Tom has made pipes for almost forty years now. It's easy to forget that the extraordinary popularity and success that his pipes now enjoy is relatively recent, really just the past decade. Yet Tom has always felt it was special to be a pipe maker. It's good now with the global reputation he has and far more demand for his pipes than he could ever satisfy, but for Tom it was always good because it was always about the pipes. As Tom says, "It's good to be a pipe maker!"
I find myself yet again chronologically-challenged in this reverse-chronology world of blogging. I've been meaning to pull together the balance of the trip overview, the first part of which was posted on July 18th, from Denmark. The second half of the trip found us leaving Copenhagen in search of pipe makers and tobacco manufacturers away from the Danish capital, visiting towns like Svendborg, Odense, Assens, Aalborg, and Frederikshavn. So, here's an overview of Monday and Tuesday of the trip:
On Monday, July 19th, we spent the day with Tom Eltang. We'd already had a quick visit with Tom the previous Saturday night, but this was the scheduled all-day-with-Tom day. Usually when I travel to Denmark, I tend to fill up my non-scheduled time either by just hanging out with Tom Eltang. Tom's workshop has, over the years, become something of a home away from home for me.
We arrived in the late morning, finally having taken a morning to just get some much needed rest, and Kevin and I found Tom, much as I had expected, working away. He was hand sanding stain off of bowls on one of the four smooth pipes (hopefully Snail graded!) that he's sending our way that he was still working on while we were there. We found ourselves some coffee and bounced some ideas we had off of Tom, for video interviews and whatnot. A couple of those videos are up on this blog now, and Kevin will edit some more and they'll be posted both on PipesMagazine.com and Smokingpipes.com, so I won't spoil the fun that we had. As always, Tom's working on new stuff, the big thing being his new laser engraver, which he discusses in a video on July 25th. We also got to see one of the new Eltang Tubos pipes being made, which we'll have video of at some point in the near future. Tom is always full of energy and this visit was no exception; it's exciting for me to see a pipe maker that is constantly evolving, striving to be better and better. We finished up the day having dinner at Tom and his wife Pia's home, in their garden, with their grandson Oscar. Pia, true to form, put together a fantastic meal, including fantastic pizzas she cooked on the grill. Sometimes I worry that Tom thinks I only spend time with him in the hope that Pia will feed me; sometimes I worry that he's right... Seriously, it was a wonderful visit with old friends, talking pipes, new ideas, and eating great food.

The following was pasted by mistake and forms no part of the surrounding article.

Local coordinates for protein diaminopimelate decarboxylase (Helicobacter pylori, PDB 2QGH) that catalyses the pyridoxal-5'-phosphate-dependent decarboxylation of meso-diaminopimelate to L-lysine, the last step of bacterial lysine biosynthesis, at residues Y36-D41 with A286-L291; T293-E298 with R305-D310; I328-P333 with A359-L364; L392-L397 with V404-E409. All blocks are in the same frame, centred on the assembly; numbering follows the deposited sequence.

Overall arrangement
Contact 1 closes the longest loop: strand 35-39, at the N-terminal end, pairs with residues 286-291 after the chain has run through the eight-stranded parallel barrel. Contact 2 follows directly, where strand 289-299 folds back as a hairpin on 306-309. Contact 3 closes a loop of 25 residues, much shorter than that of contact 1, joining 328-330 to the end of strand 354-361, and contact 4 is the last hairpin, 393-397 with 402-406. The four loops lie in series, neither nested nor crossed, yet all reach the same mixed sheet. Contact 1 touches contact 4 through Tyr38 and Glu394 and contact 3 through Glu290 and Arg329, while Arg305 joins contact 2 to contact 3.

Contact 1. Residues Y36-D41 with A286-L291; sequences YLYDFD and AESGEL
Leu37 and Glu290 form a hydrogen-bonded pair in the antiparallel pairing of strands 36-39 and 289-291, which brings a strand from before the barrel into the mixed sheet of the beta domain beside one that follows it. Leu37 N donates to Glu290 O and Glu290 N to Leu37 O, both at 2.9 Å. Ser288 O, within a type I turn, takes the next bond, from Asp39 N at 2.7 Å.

The following morning, Tuesday July 19th, we got up early and headed to Svendborg, about ninety minutes from Copenhagen, to visit Per Jensen at the Mac Baren factory. I've visited the factory four or five times at this point and it is always fantastic. Seeing all of the work, machinery and expertise that goes into bringing us the blends that we love is as special as watching great pipe makers work, except that the machines are massively bigger, which, if, like me, you've never grown out of thinking backhoes are really cool, just makes the whole experience that much more fun. As with everything else on this trip, this was Kevin's first visit to Mac Baren, which gave me an excuse to ask Per to, yet again, show me around the factory. When I visited last year with Tony Saintiague (our now departed, but still involved, VP for Sales, who still pops up for pipe shows and occasional meetings), lots of changes had been made to accommodate great growth in production. This trip, the changes were more subtle-- new, safer, automated cutting machines, new flake tobacco packing machines-- the general little improvements that are the hallmark of any well run company. Per Jensen himself is always a pleasure; he knows so much about tobacco and speaks so lovingly of the Mac Baren factory that it's impossible to not be swept up in his enthusiasm. And, as both a tobacco and Mac Baren enthusiast myself, it doesn't take much to sweep me up in that enthusiasm. Following the factory tour, we had lunch with Per and Simon Nielsen, Marketing Director for Mac Baren, but someone I've known for awhile because he had been the export manager for the United States before he was promoted to his current position. While lacking the extraordinary depth of tobacco knowledge that Per brings to the table, Simon is similarly enthusiastic about Mac Baren and its product and it's always a pleasure to talk about the business end of the business with him. I think that's part of what makes the whole Mac Baren experience so special. These folks really love and care for Mac Baren. They believe in what they do. I love companies, or any organization for that matter, that's like this. It's just always a pleasure to see these guys. Oh, and see giant machines making tobacco...